The Alliance Against Seclusion and Restraint (AASR) viewed the video of the last moments of George Floyd’s life with horror, fury, and unbearable sadness. We feel deep sorrow for George Floyd and his family as well as unrelenting sadness and despair for the black community and our country. It is incumbent on our leaders and indeed, every individual to learn and understand the underlying factors that have perpetuated the discrimination and devaluation of black lives.
For AASR team members, Mr. Floyd’s death was a grim reminder of what is occurring in schools across the United States. April 30, 2020, Cornelius Frederick, a 16-year-old black student was restrained at his school after throwing a sandwich. He died as a result of that restraint. He was not the first black student to die from being restrained at school. Corey Foster, 16, died on April 18, 2012, after being restrained by 5 school employees as he sat in a corner of the gym after playing basketball. Michael Renner-Lewis III, a 15-year-old African-American autistic student, was killed on August 25, 2003, his first day of high school when he was restrained face-down by several staff members at Parchment High School in Michigan after he became agitated following a seizure.
African American students face a greater risk of harsh disciplinary practices than white students beginning in preschool, where they are suspended or expelled at double to four times the rate of white children. The disparity is even greater in some areas of the country. Black students are punished more harshly for the same infractions as white students; white students are given a pass for the same behaviors for which black students are punished; and black students are punished more for subjective behaviors, such as disrespect, loitering or making excessive noise, whereas their white schoolmates are likelier to be suspended for offenses that are more concrete, including smoking, skipping school, or vandalism. In addition to suspension and expulsion, disciplinary practices include restraint and seclusion, and corporal punishment in some states. The disparity is linked not only to explicit and implicit bias but also to the racism that exists within our educational system.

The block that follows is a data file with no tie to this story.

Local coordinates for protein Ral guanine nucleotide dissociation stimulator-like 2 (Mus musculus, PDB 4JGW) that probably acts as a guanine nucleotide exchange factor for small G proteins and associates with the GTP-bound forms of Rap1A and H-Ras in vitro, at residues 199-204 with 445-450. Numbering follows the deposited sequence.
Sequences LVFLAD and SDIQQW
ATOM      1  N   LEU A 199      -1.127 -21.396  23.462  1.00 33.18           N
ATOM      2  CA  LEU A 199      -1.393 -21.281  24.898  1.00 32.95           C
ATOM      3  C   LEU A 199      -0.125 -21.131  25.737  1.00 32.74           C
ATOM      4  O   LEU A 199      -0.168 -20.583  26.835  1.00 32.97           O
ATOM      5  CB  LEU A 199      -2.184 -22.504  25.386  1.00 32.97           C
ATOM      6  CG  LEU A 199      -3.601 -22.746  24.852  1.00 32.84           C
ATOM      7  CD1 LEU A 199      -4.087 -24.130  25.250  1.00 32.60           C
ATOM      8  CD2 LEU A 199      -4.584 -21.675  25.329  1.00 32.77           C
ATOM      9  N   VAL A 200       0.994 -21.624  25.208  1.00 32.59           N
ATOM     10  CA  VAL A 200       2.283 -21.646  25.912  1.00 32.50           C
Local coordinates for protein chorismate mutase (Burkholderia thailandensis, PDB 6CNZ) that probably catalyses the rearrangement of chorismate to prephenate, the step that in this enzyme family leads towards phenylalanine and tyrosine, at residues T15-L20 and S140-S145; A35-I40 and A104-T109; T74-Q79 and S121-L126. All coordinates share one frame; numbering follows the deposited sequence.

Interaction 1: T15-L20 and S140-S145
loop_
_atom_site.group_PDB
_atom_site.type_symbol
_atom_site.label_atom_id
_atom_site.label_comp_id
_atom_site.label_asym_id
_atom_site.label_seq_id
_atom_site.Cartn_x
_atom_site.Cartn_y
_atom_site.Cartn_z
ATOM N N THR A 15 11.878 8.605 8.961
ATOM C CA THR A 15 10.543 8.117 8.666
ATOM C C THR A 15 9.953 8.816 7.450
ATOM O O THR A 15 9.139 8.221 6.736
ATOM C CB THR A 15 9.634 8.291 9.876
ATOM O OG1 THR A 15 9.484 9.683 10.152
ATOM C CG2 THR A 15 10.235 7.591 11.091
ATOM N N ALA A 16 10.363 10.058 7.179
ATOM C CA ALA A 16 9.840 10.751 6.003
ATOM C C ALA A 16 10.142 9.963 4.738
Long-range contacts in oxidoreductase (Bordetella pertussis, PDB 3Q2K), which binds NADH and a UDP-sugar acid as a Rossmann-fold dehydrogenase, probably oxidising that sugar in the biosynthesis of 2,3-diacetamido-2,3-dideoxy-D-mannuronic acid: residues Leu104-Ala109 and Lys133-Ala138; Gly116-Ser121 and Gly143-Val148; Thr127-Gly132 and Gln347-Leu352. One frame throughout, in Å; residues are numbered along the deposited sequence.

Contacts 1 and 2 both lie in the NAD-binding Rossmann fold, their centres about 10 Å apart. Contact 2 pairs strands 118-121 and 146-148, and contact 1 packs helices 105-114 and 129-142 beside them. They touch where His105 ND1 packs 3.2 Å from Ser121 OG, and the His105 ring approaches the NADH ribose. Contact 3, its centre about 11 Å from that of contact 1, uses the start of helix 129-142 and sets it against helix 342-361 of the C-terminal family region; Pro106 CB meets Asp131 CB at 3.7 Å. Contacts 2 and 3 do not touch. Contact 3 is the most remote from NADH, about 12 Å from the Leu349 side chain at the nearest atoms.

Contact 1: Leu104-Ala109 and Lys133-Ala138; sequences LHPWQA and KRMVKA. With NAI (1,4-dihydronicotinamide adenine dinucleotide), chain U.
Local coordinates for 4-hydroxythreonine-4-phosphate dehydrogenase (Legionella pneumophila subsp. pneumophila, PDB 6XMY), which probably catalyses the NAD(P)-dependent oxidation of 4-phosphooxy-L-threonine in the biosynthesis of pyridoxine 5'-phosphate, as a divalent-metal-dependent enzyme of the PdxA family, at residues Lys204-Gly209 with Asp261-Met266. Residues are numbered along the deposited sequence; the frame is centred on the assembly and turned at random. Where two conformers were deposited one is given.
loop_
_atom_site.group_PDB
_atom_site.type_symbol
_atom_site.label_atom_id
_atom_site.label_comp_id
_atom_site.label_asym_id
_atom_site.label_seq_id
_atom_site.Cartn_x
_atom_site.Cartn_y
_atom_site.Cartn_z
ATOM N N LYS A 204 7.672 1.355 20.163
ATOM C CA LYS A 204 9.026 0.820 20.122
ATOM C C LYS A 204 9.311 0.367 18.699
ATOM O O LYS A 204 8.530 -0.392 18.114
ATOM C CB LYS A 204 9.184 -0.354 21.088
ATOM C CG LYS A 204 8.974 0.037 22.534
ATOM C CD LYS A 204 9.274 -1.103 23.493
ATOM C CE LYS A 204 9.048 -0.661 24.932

As a result of harsh punitive school disciplinary practices, the children are not only traumatized but are left with diminished self-worth, a reduced capacity to learn, disengagement from school, and a much higher likelihood of involvement with the criminal justice system. This is how the school-to-prison pipeline works against black students.
AASR believes that our country must move away from the beliefs, practices, policies, and laws associated with zero tolerance and punitive disciplinary practices, and move to empathy, compassion, and restorative and trauma-informed practices. Compassionate practices allow students to feel safe, valued, respected, and inspired, the hallmark of education.
AASR stands in solidarity with activists who are against all forms of oppression including the use of restraints and seclusion against the black community in and out of school.
AASR urges our communities to band together in this current fight for equality. Reform is needed in the criminal justice system; and we must also appropriately address the needs of African American students in our school settings to end the school-to-prison pipeline.
The AASR Team
Founder and Executive Director
Alexander J. Campbell
Social Media Director
Director of Diversity Issues
Jennifer Litton Tidd
Director of Advocacy
Director of Educational Strategy
Daya Chaney Webb
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Photo of protest Victoria Pickering Creative Commons